Figure 5: Annual Drainage on the Liverpool Plains under Current Land Use
Figure 5: Annual Drainage on the Liverpool Plains under an Alternative Cropping Scenario
Water balance modelling is the basis for determining optimal irrigation scheduling to minimise recharge.
In 1998 a six week trial water reforms project (Using Soil Information to help Increase Water Use Efficiency and help protect Ground Water Assets) involved a team of 24 recent graduates collecting soil information in the Murray Darling Basin. 8,900 soil profiles were gathered from existing records and digitised as part of this process. The information collected was manipulated and categorised according to soil hydrological parameters relevant to water balance modelling and irrigation scheduling. Figure 7 shows the distribution of soils with differing hydraulic conductivity, which has implications for irrigation management- especially for reduction of recharge. Figure 8 shows the distribution of soils across NSW with differing plant available water holding capacity. Both maps illustrate that these soil parameters are variable across the state- even within irrigation areas. These maps are used as tools to encourage better water use efficiency through the adoption of irrigation schedules which relates to both crop growth and soil type.
Figure 7: The distribution of soils with differing hydraulic conductivity
Figure 8: The distribution of soils across NSW with differing plant available water holding capacity
Ground water vulnerability is the potential for an aquifer to become polluted (Piscopo et al., 1997). Many factors are important in the assessment of groundwater vulnerability, including characteristics of earth materials far below the soil profile, however, soil characteristics are often important, relatively active and relatively easily controlled components of ground water vulnerability. Soil characteristics such as biological activity, cation and anion exchange capacity and residence times (determined by assessment of hydraulic conductivity and plant available water holding capacity) can be important in the absorption of pollutants. Soils information is regularly used for ground water vulnerability assessments.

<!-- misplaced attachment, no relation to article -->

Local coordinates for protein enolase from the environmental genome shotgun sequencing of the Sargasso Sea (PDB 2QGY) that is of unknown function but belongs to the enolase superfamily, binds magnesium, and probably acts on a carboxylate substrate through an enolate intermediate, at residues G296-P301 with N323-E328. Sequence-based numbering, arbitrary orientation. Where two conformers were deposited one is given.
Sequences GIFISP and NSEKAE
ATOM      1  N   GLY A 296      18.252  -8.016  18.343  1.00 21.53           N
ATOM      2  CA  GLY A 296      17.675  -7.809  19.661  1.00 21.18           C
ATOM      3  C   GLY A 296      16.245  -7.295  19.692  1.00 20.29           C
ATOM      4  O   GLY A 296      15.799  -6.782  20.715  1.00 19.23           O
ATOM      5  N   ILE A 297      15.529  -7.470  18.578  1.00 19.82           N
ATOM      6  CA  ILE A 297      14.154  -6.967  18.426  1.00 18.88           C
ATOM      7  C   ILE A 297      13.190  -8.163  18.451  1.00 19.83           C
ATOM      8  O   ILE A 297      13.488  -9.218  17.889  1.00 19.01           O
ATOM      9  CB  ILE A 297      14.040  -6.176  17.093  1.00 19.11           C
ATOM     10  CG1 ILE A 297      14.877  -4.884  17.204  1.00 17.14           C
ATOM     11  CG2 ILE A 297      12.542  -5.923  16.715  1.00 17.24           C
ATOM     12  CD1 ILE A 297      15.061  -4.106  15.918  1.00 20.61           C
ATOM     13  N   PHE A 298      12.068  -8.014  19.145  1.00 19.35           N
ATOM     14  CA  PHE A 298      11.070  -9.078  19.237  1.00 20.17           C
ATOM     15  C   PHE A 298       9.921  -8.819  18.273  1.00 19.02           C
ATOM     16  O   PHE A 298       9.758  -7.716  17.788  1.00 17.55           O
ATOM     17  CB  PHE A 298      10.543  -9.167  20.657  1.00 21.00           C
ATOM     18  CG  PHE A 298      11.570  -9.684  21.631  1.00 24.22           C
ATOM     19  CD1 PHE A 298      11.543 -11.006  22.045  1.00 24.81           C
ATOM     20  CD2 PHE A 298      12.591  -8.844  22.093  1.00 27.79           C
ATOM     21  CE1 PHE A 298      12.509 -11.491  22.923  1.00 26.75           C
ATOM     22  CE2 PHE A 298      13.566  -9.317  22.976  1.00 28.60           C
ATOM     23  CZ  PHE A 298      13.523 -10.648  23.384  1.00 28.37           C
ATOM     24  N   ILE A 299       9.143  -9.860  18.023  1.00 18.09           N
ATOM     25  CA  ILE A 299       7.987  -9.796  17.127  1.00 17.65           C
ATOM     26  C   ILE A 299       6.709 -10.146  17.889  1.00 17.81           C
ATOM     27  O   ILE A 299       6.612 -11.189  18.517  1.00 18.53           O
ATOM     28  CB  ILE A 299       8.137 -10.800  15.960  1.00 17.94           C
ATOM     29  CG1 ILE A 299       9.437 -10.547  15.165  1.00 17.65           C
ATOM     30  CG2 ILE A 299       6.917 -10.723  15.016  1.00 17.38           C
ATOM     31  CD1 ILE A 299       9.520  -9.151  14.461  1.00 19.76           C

This paper demonstrates that there are manifold uses for soil landscape information which are of great assistance in the management of vegetation and soils. Significant portions of NSW do not have soil landscape or other usable soil information, however over the last decade mapping coverage has increased dramatically. With appropriate resources and use of technology completion of coverage can be achieved within four years.
Simultaneously there is a need to make information relevant to native vegetation and water management. Use of the internet and digital presentation tools is an obvious solution.
Austin, M.P., Cawsey, E.M., Baker, B.L., Yialeloglou, M.M., Grice, D.J. and Briggs S.V. (2000). Predicting Vegetation Cover in the Central Lachlan Region, CSIRO Division of Wildlife and Ecology.
Bureau of Resource Sciences (2000). Identification of plantation opportunities in New South Wales - Southern NSW CRA Region, Bureau of Resource Sciences.
Costin, A.B. (1954). A study of the ecosystems of the Monaro region of New South Wales with special reference to soil erosion, Soil Conservation Service of NSW.
Department of Land and Water Conservation (1999). Guidelines for clearing vegetation under the Native Vegetation Act 1997, Department of Land and Water Conservation.
Eddie, M.W. (2000). Soil Landscapes of the Macksville and Nambucca 1:100 000 Sheet Report, Department of Land and Water Conservation.
Environment Protection Authority (2000). New South Wales State of the Environment 2000, Environment Protection Authority, Sydney.
Hackett, Clive (1988). Matching Plants and Land, CSIRO, Melbourne.
McDonald, R.C., Isbell, R.F., Speight, J.G., Walker, J. and Hopkins, M.S. (1990). Australian Soil and Land Survey - Field Handbook, Second Edition, Inkata Press, Melbourne.
Piscopo, G., Please, P. and Sinclair, P. (1997). Murrumbidgee Catchment Groundwater Vulnerability Map Explanatory Notes, Department of Land and Water Conservation.
Ringrose-Voase, A.J. and Cresswell, H.P. (2000). Measurement and Prediction of Deep Drainage under Current and Alternative Farming Practice, A final report prepared for the Land and Water Resources Research and Development Corporation, CSIRO Division of Land and Water, Consultancy Report.
Tulau, M.J. (1994). Soil Landscapes of the Cooma 1:100 000 Sheet Report, Department of Conservation and Land Management.